Lessons from our troops, January 3, 2007

TigerThis recent posting from Michael Totten got me to thinking about some of the lessons we can learn from our Masterful Marines.  Mr. Totten’s another independent imbedded journalist in Iraq. 

 

http://www.michaeltotten.com/archives/2008/01/a-plan-to-kill.php

 

Before I get to the “lesson”, let me say I enjoy these guys’ insights because their independent status gives them the leeway to be brutally honest and non-agenda driven.  Pat Dollard and Michael Yon are also good sites to have bookmarked for this purpose.  Other than the personal friends I have in theater, I count on these reporters’ postings for good and factual on the ground news.

 

Again, I was linked to Mr. Totten’s site by FoxNews.com’s “Latest News” link. They continue to be the only source for these reports in the major news organizations.  The other networks/newspapers continue to ignore these and for good reason (in their editorial bent minds).  They invariably report GOOD news.  Not intentionally and they’re all clear that much work needs to be done and the situation is dynamic, but they have a clear understanding of the importance of this work and why it MUST be done.  They don’t get into any of the “why are we here?” and “President Bush is evil” chants.  Not to mention the fact that they are respectful and honest about our forces, yes our Masterful Forces’ efforts.

 

Now to the lesson.

 

This latest posting focuses on the issue of complacency and how our Marines are countering this mindset.  I addressed this issue on another blog in our own lives within the “relative safety” of our mainstream USA streets.  Mr. Totten was having difficulty with this concept, but he seemed to get the point.  Admittedly it’s a fine line to walk, the difference between situational awareness and rampant paranoia.  I like the joke axiom “just because I’m paranoid doesn’t mean you bastards AREN’T out to get me”, because it’s just funny.  But the opposite is also true (not being paranoid doesn’t mean you bastards AREN’T out to get me). 

 

Mr. Totten pointed it out when, looking at an Iraqi, who in his mind clearly presented no danger, he imagined smashing the man’s face in.  Some may be appalled at this but it is an exercise I engage in regularly throughout the day.  As people walk up to me I switch off between two imaginary scenarios.  One, what would I do if this person (regardless of their physical appearance) all of a sudden upped and surprise attacked me (armed, unarmed etc.).  I mentally prepare a counter for each of these scenarios.  I focus on quick and deadly, mostly gross motor movements. 

 

Second, I also imagine how I would attack them if I wanted to all of a sudden surprise blitz them.  In a million years I would not do this for real, but it gives me an insight into the thought process of an attacker.  There are countless scenarios that I alternate in both exercises (quick and deadly, defensive and non-lethal, immobilize, one-two-three strikes etc.).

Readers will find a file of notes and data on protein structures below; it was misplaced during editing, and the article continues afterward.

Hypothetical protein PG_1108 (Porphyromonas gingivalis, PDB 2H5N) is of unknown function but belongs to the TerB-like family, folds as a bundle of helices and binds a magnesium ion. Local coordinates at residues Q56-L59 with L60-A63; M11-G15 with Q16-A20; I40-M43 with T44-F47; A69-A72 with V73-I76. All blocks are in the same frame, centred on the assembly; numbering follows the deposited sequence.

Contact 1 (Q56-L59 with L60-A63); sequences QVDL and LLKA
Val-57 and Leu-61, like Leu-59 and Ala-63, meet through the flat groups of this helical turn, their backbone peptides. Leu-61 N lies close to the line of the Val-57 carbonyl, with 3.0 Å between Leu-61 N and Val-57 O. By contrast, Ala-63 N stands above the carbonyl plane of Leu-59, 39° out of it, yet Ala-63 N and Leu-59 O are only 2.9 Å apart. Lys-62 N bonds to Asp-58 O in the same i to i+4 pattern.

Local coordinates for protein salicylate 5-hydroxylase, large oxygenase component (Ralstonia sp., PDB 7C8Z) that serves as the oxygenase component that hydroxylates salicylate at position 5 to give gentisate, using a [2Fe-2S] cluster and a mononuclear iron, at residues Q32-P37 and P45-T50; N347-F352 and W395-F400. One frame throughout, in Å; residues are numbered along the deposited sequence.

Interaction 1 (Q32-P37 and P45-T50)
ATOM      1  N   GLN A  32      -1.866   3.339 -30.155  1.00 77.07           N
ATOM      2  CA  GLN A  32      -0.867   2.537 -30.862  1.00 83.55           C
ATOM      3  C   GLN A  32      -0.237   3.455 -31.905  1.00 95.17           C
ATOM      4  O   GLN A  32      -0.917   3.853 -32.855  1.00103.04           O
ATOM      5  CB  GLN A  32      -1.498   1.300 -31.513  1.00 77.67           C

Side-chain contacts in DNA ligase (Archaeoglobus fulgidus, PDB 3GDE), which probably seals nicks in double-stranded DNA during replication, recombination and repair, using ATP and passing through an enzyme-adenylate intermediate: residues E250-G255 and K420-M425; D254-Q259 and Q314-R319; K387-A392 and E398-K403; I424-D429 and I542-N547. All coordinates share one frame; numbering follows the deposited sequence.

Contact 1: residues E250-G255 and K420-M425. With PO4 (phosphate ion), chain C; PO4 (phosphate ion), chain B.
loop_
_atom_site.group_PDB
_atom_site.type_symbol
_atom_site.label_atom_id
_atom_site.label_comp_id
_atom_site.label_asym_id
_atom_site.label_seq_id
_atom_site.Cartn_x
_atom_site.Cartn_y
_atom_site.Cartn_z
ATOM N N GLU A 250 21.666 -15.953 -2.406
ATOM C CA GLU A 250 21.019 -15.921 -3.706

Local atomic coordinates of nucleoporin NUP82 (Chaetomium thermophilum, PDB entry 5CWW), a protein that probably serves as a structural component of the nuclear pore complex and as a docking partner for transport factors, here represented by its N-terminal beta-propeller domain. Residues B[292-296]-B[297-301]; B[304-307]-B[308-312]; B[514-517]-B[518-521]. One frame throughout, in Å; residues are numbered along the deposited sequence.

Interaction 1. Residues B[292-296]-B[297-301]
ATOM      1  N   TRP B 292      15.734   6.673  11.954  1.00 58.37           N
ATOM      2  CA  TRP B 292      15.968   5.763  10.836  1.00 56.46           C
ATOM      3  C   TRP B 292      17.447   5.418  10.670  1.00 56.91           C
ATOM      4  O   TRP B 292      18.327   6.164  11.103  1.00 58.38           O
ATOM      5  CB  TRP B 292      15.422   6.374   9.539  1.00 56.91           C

One of the major benefits of this type of mental training is that you create a mindset of situational awareness that continues to churn in the background of your mind even when you’re not engaging in the exercise. 

 

How is this useful? 

 

Surprisingly, a MAJOR benefit is subtle and intangible, but very effective.  It counters prey behavior.  In other words, your heightened state of relaxed alertness delivers an unspoken message to the attacker (predator) that you are NOT easy prey.  They don’t know why, but they can just sense it.  Here’s the beauty of it.  The message in most cases is effective REGARDLESS of your physical appearance and/or training.  Remember, you only have to physically defend yourself when your actual personal security plan has failed.  You want to avoid that because there are some evil sons of bitches out there.  Ironically, even the toughest of them are inherently cowardly and will only target easy prey.

 

Secondly, should you have to physically defend yourself you will leap into action almost immediately with canned physical techniques that are subconsciously driven..  We all have some of these that are already neuro-muscularly innate.  Throwing your hands up, crouching your head, closing your eyes etc.  The first few seconds of an attack are CRITICAL and are almost always wasted by the shocked reaction of people who first go into a state of denial (often voiced aloud).  “I can’t believe this is happening to me!”  Remember, the attacker has had the benefit of planning and victim selection. They are also already highly adrenalized into action.  You’re playing catch-up.  The above exercise will expedite this paradigm shift.

 

Do not misunderstand me here.  I’m not advocating a state of paranoia about your fellow man.  What I advocate is preparedness, physical and mental, but the mental state is the key to avoidance.  It’s amazing to me when I hear my single, slightly older, female students talk about the myriad of emotional defensive mechanisms they have in place when they go out on a date for the first time with someone.  They have these because they’ve been burned before and they carry them into the first few dates.  Yet when I talk to them about the above exercise they express shock and dismay that they should have to live like that.  Ironic.  The mental state I’m talking about here is actually quite a liberating and empowered one.  Particularly if you’re not innately security minded.

 

Of course to me the exercise is also a bit fun.  Sue me.  My juvenile proclivities aside, as Joe Pesci’s character says in My Cousin Vinny, although I could probably use a good ass whuppin, I’m not volunteering for one anytime soon.  For more of this type of information, go to my “Surviving a mass shooting” blog. It’s in 4 parts but I’m pretty proud of that post.

One Response

  1. Anthony,

    Are you still blogging?

    eric

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